What does success look like to a young man?

Friday August 16 2019

Sometimes the internet can give millennials a false impression of what success is. PHOTO | FILE | NATION MEDIA GROUP


The Insta-life is what many a young man wants, but mostly it's a mirage not worth chasing.

No one is where they want to be, at least not anyone I currently know. We all feel like we're way behind our targets and everyone else is ahead of us.

Which is funny because we all get that pressure to succeed. So, who is this person at this success point that we think we want to get to?

One of my first internships right out of university paid me Sh200 a day. Just enough money to buy petrol and matchsticks and light that degree certificate on fire.

I had to do side jobs over the weekend, parking cars for events and menial jobs just to be able to afford my day job because I needed experience. I hated it.

I remember being in the kitchen helping my mum cook and lamenting about my salary and job and she joked that I would make more money as a manual labourer at a construction site. I laughed.



It was hurtful but true. She did, after the jokes, tell me to trust the process but I scoffed at it because I was supposed to get a degree, get a job and be successful, right? It was written right there in the 8-4-4 syllabus!

It didn't help that I was struggling, while people I had gone to school with had already got their first jobs.

And from their lifestyles, it looked like they were well-paying ones. What were they doing that I wasn't?

I didn't have a car, a job or anything going on for me. I was constantly online, and I felt worse as I browsed through my friends' photos and posts.

I feel like there should be an Instagram and Facebook option for broke people so that you can both look at photos and maintain your mental health.

Case in point a former high school mate, who we'll call Batman. Mostly because he's from old money but lives in a house that looks like a cave.


But also because Batman travels the world living the Insta-life. He hit 15 countries last year when my passport was deep in my cupboard keeping clear of my bank account balance.

Everyone's life seemed well put together. I would scroll on and on and end up on Twitter because there are no photos there. But alas, 280 characters was still enough to remind me that I'm a failure!

My lifelong friend Baha and I were seated in his bedsitter (studio mwitu) chatting last year, and it hit us how we were nowhere close to where we thought we will be.

He has a master's degree and so he's more paper qualified than I am but still feels that he's falling behind.

"What exactly are we doing wrong, bro? Its years since we graduated and we're still job-hunting. Hii financial stability watu wanaongelea, hukuja after miaka ngapi?" I had no answer.

"Maybe when we hit 30," I said, but even I didn't believe myself.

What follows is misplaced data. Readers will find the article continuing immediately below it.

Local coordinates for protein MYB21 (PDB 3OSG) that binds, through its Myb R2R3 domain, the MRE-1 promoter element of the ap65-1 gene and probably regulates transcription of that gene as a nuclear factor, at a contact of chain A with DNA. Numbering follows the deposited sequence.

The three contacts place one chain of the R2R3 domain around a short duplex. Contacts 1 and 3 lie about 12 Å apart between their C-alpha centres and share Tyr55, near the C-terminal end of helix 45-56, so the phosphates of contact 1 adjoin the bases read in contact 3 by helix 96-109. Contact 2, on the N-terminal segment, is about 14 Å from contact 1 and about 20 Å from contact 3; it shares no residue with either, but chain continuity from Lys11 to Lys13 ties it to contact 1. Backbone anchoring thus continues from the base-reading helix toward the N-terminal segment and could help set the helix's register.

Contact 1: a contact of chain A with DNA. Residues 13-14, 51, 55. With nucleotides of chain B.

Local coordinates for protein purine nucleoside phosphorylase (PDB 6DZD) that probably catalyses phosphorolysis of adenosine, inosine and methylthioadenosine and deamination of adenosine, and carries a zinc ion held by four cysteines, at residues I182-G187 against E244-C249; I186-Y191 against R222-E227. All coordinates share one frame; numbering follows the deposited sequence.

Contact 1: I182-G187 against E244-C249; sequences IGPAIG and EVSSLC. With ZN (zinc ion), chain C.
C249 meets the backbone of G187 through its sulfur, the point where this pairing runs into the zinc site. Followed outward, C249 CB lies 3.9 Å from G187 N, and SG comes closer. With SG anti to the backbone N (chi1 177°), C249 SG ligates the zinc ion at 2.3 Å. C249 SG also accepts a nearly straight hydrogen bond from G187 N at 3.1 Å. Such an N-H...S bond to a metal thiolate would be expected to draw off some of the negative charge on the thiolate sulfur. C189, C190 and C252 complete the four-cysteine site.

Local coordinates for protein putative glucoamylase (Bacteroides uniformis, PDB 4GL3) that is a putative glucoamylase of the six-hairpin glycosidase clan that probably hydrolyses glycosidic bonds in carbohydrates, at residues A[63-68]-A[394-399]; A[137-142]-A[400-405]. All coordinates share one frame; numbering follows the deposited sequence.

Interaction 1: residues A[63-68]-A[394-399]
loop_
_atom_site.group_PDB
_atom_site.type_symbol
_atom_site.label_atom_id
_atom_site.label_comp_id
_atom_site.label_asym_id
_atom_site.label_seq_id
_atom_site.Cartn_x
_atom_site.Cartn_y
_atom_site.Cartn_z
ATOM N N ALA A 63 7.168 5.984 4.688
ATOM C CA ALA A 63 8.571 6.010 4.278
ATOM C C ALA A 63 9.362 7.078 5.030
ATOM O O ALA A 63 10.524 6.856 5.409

We went back to cooking on the memo and opened the window because we were burning the ugali. There was no need to be miserable and hungry at the same time!

That reminds me of something that put all this into perspective. I was watching YouTube, and in between videos of how to talk to hippos and how porcupines have sex, I came across this interesting video on millennials.

In all, the typical millennial's net worth is 40 per cent lower than that of Gen Xers and 20 per cent lower than boomers in 1989, studies say.

It seems that young people all over the world are going through the same thing.

Why do we feel like we need to be successful right here, right now? Maybe it's because there are only awards for successful young people and so that's what we think it is?

Maybe it is because the online world present's carefully curated lives as representations of their lives without showing their day to day struggles.

Maybe it's because you're made to feel like you're out of time and that if you don't succeed now then you never will?


You know when you are 30 and you feel like you are a 30- struggling years old? At least, this is how my cousin feels.

She's chosen the consulting path as I have and she's felt like quitting several times this year. "I used to think 30 was the age. So, why am I still wondering where rent for next month will come from? But I'm happy. There's nowhere else I'd rather be," she tells me.

Things do look up eventually.

Things start to ease up a bit after the 5-year mark. That's when you have gained enough experience and when you've started to create your brand.

That's when people start to call you for work and it starts to feel like the process is starting to take shape.

You have to keep going and celebrating the small wins because there's always going to be pressure and things won't be perfect.

Maybe you need to slow down, give yourself a break and rethink. You do have all the time in the world.